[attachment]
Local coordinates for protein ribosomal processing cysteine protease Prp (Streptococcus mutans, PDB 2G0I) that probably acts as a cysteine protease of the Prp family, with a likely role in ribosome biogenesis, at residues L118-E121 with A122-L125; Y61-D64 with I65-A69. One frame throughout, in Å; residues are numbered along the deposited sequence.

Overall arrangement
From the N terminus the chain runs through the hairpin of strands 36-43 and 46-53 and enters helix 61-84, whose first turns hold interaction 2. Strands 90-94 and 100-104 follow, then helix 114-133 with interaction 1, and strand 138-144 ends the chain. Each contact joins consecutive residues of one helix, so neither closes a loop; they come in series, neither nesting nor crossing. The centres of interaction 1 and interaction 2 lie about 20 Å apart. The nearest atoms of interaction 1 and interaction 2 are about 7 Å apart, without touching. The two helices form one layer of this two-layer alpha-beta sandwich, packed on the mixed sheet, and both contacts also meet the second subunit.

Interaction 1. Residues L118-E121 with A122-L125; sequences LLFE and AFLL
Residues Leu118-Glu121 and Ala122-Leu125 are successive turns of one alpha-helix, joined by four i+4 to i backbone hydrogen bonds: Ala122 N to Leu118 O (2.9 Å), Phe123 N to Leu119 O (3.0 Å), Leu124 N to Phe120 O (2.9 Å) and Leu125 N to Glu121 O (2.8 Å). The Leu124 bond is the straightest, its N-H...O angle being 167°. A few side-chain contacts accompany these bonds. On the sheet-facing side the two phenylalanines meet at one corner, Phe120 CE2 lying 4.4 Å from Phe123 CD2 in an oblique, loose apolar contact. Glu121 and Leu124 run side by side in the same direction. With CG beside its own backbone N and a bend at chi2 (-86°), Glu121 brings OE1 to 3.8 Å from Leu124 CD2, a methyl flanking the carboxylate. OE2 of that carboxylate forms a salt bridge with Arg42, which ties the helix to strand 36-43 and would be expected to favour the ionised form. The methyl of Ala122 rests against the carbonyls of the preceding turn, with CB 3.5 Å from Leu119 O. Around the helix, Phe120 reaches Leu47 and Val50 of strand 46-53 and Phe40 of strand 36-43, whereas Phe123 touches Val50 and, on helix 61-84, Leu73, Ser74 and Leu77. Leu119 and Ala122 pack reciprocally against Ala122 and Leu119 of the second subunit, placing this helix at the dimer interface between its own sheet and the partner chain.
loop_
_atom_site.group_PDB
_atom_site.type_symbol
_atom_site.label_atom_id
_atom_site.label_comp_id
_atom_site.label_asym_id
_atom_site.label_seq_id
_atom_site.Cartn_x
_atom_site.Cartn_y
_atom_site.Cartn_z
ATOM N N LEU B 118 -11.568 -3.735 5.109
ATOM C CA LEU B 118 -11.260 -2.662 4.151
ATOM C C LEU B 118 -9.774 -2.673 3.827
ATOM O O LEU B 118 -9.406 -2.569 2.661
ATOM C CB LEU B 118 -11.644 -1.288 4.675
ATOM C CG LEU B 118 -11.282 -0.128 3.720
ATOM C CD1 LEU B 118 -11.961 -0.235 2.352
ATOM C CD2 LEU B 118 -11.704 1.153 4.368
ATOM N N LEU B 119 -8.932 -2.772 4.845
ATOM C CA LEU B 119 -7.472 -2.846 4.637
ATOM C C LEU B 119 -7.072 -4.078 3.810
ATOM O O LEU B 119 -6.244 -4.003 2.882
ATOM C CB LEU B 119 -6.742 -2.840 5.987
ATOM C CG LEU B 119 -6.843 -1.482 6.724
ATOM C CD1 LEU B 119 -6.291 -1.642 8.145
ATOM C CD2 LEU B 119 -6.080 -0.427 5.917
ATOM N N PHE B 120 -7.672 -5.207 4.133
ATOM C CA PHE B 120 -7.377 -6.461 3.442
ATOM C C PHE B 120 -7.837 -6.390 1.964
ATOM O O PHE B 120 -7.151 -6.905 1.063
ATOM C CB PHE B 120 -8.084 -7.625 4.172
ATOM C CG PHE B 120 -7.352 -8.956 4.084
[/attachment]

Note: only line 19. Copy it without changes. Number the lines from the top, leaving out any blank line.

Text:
ATOM O O LEU B 118 -9.406 -2.569 2.661